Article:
Huge Team of Registered Nurses Join AFL-CIO Mobilization to Puerto Rico for Two-Week Relief Mission
50 RNs from National Nurses United’s RN Response Network Join Critical Deployment
A large delegation of 50 volunteer registered nurses from across the U.S. joined a unique, multi-union two-week disaster relief effort heading to Puerto Rico Wednesday morning to provide medical aid in the wake of the ongoing humanitarian crisis following Hurricane Maria. The nurses are part of the Registered Nurse Response Network, a disaster relief program sponsored by National Nurses United, who are among 300 union members brought together by the AFL-CIO for the relief mission to Puerto Rico.
"As nurses whenever there's a call and there's an ask, we go. From the reports I've heard especially the elderly that have been without oxygen, without food or water, are at risk, everyone's at risk but particularly the children and the elderly," said Cathy Kennedy, RN an NNU Vice President and a volunteer with the Puerto Rico deployment.
"Nurses are good. We get right in there and do it. So whatever their needs are we'll take care of them," said RN Sharon Esguerra, Kaiser Roseville. "Today I turned 65 and I feel it's time to stretch, move out of my comfort zone so I'm very ready for this relief mission."
RNs Sharon Esguerra (L) and Cathy Kennedy (R) ready to board flight to Puerto Rico.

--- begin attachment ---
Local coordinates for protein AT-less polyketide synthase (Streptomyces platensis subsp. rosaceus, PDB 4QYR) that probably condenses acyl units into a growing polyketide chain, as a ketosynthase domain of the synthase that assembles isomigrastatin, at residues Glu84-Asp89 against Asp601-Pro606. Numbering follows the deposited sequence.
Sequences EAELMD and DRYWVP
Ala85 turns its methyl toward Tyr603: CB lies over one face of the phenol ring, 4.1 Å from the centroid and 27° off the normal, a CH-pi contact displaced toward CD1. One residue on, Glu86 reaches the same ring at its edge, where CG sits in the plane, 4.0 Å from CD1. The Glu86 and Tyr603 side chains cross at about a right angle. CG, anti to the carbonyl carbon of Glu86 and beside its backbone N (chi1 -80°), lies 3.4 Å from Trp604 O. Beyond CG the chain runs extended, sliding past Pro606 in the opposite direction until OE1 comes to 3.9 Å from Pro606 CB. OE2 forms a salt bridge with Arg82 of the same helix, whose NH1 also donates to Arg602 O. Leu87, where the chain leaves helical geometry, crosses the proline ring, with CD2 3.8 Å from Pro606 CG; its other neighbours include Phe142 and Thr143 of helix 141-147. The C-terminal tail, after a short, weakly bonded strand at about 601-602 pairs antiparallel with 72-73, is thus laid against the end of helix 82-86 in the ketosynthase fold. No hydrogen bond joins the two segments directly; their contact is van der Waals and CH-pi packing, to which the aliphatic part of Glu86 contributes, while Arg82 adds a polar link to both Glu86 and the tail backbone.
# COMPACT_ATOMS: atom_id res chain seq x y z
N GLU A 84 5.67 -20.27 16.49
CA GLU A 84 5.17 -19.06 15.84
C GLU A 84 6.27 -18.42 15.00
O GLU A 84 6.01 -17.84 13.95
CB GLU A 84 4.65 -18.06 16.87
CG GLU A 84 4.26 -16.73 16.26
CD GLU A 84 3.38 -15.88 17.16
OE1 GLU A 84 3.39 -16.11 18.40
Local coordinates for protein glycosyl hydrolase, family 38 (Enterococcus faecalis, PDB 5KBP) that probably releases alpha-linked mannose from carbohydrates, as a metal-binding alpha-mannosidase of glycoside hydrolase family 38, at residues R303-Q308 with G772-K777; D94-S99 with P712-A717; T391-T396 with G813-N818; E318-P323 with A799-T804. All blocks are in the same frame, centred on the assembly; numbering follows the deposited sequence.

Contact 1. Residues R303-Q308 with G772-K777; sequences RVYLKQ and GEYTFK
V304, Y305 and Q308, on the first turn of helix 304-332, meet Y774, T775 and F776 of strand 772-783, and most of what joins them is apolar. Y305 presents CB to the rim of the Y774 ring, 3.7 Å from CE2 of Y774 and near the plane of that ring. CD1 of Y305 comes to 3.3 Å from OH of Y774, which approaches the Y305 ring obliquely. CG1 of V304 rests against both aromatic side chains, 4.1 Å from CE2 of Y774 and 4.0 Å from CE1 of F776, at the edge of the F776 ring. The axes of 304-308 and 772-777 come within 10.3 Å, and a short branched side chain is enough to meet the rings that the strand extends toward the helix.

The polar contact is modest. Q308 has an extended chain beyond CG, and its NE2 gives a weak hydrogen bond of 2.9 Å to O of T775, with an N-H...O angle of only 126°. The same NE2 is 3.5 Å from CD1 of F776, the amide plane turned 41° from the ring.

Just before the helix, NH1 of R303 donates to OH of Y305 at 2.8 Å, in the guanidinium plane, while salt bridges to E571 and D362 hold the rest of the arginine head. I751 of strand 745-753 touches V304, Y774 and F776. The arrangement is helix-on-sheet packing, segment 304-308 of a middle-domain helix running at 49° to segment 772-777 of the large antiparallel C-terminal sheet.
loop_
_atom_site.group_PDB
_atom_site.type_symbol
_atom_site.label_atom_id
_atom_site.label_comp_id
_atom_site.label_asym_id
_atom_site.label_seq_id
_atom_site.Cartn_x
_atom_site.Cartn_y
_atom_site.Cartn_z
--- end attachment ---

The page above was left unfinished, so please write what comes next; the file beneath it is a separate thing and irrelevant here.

NNU’s Registered Nurse Response Network (RNRN), a national network of volunteer nurses, recruited the RN team with specialty skills to join the 300-strong delegation organized by the AFL-CIO. Members on today’s flight represent 20 unions from 17 states. The flight is also delivering 35,000 pounds of relief supplies.
(Note to media: to connect with RNs who are participating in the deployment, on their return from the two-week mission, call 510-433-2759 or 510-273-2246)
The AFL-CIO is working directly with the Puerto Rican Federation of Labor as well as the San Juan mayor’s office.
In Puerto Rico, the RNs will focus on immediate medical needs in local hospitals, nursing homes, and other sites based on immediate need for island residents who have endured unprecedented devastation as a result of the super storm. They will be filling needs identified by the San Juan Mayor’s office as well as other local officials.
Press reports have indicated that in addition to the general poor conditions, hospitals have been overwhelmed struggling to meet medical needs, clinics and doctor’s offices have failed to re-open, patients with chronic illnesses have not had access to needed medications, and concerns are emerging about the potential of cholera and other epidemics.
RNRN has more than 12 years of experience in providing disaster medical aid following global emergencies dating back to Hurricane Katrina and the deadly South Asia tsunami. Most recently, RNRN volunteers worked in a convention center in Houston and other locales in South Texas after Hurricane Harvey.
RNRN volunteer nurses have cared for thousands of patients during disaster relief and humanitarian assistance deployments that include the South Asian tsunami (2004); Hurricanes Katrina and Rita (2005); the Haiti earthquake (2010); Hurricane Sandy (2012); Super Typhoon Haiyan/Yolanda (2013) and the Continuing Promise 2010 and 2015 humanitarian missions with the Department of Defense. RNRN volunteers have also provided first aid and basic response services to hundreds of community events across the country, as well as rotating teams who assisted the water protectors in Standing Rock in 2016. RNRN is powered by NNU, the largest organization of registered nurses in the U.S.